On our third day , David took us for a hike through the terre firme and primary forest pointing out creatures and trees as we went. Mud squelched satisfyingly under our boots and woolly monkeys called from the canopy above us, just out of view. David told us of the nutritional and medicinal values of the differents plants and vines and what to do if we became lost in the Amazon (I wouldn’t stand a chance!). A vine can both be deadly and a life saver, wood termites can act as mosquito repellent and ants can be both a lemony snack and stitches! At one point, he showed us a raised scar on his hand where he had cut himself in the forest. A two-day canoe ride away from the closest doctor, he relied on a jungle remedy to help him close the wound – surgery ants. By allowing the ant to clamp down on either side of the wound and then removing the ants body from its head, the ant’s mandibles act like sutures, staying in place until unhooked from the skin.
That evening we took to the river again searching for caimans. Caimans are similar creatures to alligators … monsters which petrify me! Everybody in the canoe remained completely silent as David’s torchbeam swung across the water. Eyes gleamed back at us in the torch light but invariably as we got closer, the powerful reptiles would slip, without a ripple, under the brown surface, disappearing from sight. One little baby wasn’t so quick though so we managed to get a proper look at him. His throaty ack-ack call for his mother raised goosebumps on my arms.
The sun beamed down on our fourth day in the Cuyabeno Reserve and just as well as today was the day we planned on paddling a smaller dug-out canoe through the waterways. We paddled with great enthusiasm, delighted to have that peaceful experience. We made our way further in amongst trailing vines to a small lake where motor canoes are forbidden. There we spotted families of stinky turkeys, toucans, egrets, monkeys and Damien was lucky enough to spot a rare Amazonian manatee – I only saw the ripples. It was a beautiful day of birds and monekys, the calming sound of the ace-shaped paddles dipping into the water and the little sighs of despair of our wonderful but sport-loathing boatmate, Ollie.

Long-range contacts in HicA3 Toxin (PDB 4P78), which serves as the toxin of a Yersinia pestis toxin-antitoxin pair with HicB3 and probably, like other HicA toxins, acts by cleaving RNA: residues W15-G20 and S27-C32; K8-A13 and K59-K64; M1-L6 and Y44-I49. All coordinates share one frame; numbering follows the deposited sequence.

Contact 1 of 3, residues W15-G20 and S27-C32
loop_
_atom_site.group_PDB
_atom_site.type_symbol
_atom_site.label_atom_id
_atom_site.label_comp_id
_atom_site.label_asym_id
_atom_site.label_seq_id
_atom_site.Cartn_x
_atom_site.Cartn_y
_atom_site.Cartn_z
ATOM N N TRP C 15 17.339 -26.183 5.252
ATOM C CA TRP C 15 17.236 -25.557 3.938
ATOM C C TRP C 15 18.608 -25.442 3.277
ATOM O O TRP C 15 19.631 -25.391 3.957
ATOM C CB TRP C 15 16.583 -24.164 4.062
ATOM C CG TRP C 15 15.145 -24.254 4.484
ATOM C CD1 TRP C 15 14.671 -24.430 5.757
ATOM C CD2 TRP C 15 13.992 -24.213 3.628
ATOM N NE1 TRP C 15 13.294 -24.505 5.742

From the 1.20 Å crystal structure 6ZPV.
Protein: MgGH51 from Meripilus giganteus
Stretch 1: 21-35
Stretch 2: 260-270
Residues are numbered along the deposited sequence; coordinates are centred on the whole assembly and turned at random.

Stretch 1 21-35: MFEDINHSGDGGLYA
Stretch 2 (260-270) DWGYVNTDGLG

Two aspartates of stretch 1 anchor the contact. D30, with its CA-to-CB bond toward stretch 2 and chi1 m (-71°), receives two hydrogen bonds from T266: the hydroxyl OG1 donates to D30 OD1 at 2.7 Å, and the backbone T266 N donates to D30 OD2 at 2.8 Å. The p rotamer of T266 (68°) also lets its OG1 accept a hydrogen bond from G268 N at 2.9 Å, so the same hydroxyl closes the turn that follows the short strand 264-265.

That evening, post-well-deserved-siesta, we set out again on the hunt for predators. This night, we found success. A local teenager came along and agitating the river water with stick, he flung some fresh meat into the water. He did the same thing again a few moments later but this time the meat was on a hook. A flurry of activity churned the water around where the hook had landed and seconds later we were face-to-face with a vexed-looking piranha! The success continued when we came across some spectacled caimans in the shallow waters under the trees. The mood was triumphant …. but still very wary! Moments later, David points out a boa streaming through the branches just above our heads. A true smorgasbord of Amazonian predators!
On the morning of our final day, David woke us up at 5am so we could go bird spotting (and, for me, tree-frog spotting) before we caught our plane back to Quito. Damien was in his anorak-y element spying parrots, macaws, toucans, and herons. I was drifting into mourning at having to leave this incredible place. I honestly think of all the places we’ve been over the last 5 months, the Cuyabeno Reserve has touched me the most. I loved every moment of my time there. It’s a truly incredible place.